Both from the nature of their charge and the character of their hearers, the apostles sought other means of fulfilling their great commission than such as books afforded. Their Master enjoined on them during His presence and at the moment of His departure to preach the Gospel. And while they fulfilled the office for which they were fitted no less by habit than by the effusion of the Holy Spirit, they could not have felt that more was needed for the permanent establishment of the Christian society. “How shall men believe without a preacher?” is the truest explanation of the feeling and hope of the apostles. They cherished the lively image of the Lord’s life and teaching without any written outline from His hand; and they might well hope that the Spirit which preserved the likeness in their hearts might fix it in the hearts of others … It must not, however, be supposed that this tendency to preach rather than to write was any drawback to the final completeness of the apostolic Gospel. It was, in fact, the very condition and pledge of its completeness. Naturally speaking, the experience of oral teaching was required in order to bring within the reach of writing the vast subject of the life of Christ; and it cannot be urged that any extraordinary provision was made for the fulfilment of a task which is now rightly felt to have been of the utmost importance. The Gospel was a growth, not an instantaneous creation. The Gospels were the results, and not the foundation of the apostolic preaching. The wide growth of the Church furnished the apostles with an adequate motive for adding a written record to the testimony of their living words; and the very form of the Gospels was only determined by the experience of teaching. The work of an evangelist was thus not the simple result of Divine inspiration or of human thought, but rather the complex issue of both when applied to such a selection of Christ’s words and works as the varied phases of the apostolic preaching had shown to be best suited to the wants of men. The primary Gospel was proved, so to speak, in life, before it was fixed in writing. Out of the countless multitude of Christ’s acts, those were selected and arranged during the ministry of twenty years which were seen to have the fullest representative significance for the exhibition of His Divine life. The oral collection thus formed became in every sense coincident with the “Gospel”; and our Gospels are the permanent compendium of its contents … Even in the sub-apostolic age the same general feeling survived, though it was modified by the growing organization of the Christian Church. The knowledge of the teaching of Christ and of the details of His life was generally derived from tradition and not from writings. The Gospels were not yet distinguished by this their prophetic title. The Old Testament was still the great storehouse from which the Christian teacher derived the sources of consolation and conviction. And at the close of the second century Irenaeus, after speaking of the Scriptures-the sum of the apostolic teaching-as “the foundation and pillar of our faith,” speaks of “ a tradition manifested in the whole world,” and “ kept in the several churches through the succession of the presbyters.” In one respect the testimony of Irenaeus-the connecting link of the east and west-is extremely important, as distinctly recognizing the historic element in the apostolic tradition. The great outlines of the life of Christ were received, he says, by barbarous nations without written documents by ancient tradition: and this combination of facts and doctrine existed from the first. “The Gospel”-the sum, that is, of the oral teaching-in the language of Ignatius represents “ the flesh ( σάρξ) of Jesus.” The Saviour’s personal presence -was perpetuated in the living voice of His Church. At a still earlier time the whitings of the New Testament contain abundant proof that the “ Gospel” of the first age was not an abstract statement of dogmas, but a vivid representation of the truth as seen in the details of the Saviour’s life. The Acts of the Apostles and the apostolic letters-the first preaching and the subsequent instruction of the Churches-show that the facts of the life of Christ were the rule by which the work of the Christian teacher was measured. (B. F. Westcott, D. D.)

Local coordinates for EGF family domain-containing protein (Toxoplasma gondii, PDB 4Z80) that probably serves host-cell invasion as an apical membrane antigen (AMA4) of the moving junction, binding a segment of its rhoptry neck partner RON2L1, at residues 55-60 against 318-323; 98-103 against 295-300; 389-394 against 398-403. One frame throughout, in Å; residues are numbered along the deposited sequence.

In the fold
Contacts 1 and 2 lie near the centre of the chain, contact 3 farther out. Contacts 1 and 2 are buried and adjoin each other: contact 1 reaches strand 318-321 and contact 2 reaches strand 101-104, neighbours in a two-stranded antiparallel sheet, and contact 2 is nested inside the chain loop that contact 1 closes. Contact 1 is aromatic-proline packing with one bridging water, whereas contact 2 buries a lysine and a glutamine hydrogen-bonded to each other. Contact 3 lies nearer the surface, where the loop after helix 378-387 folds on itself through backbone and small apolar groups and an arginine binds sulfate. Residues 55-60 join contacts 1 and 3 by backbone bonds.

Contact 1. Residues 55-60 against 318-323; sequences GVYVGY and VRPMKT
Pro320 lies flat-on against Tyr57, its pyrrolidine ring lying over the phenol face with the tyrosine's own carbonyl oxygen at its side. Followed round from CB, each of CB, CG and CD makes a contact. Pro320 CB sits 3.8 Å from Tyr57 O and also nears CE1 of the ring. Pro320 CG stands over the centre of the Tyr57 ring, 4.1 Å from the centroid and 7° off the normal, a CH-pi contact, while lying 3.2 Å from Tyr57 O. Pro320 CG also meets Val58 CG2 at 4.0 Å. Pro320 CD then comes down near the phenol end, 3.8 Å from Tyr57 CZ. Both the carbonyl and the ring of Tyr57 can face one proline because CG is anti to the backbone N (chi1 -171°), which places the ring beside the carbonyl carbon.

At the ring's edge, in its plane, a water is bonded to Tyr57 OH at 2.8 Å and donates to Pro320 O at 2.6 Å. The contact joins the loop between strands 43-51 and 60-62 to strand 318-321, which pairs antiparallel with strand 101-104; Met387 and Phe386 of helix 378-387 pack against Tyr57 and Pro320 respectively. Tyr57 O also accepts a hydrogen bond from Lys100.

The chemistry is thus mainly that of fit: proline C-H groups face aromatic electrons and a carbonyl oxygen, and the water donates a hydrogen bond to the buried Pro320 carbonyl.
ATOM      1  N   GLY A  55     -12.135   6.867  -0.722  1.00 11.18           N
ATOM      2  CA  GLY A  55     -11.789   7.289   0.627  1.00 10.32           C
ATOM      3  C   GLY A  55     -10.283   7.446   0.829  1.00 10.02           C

Oral teaching as the source of the gospels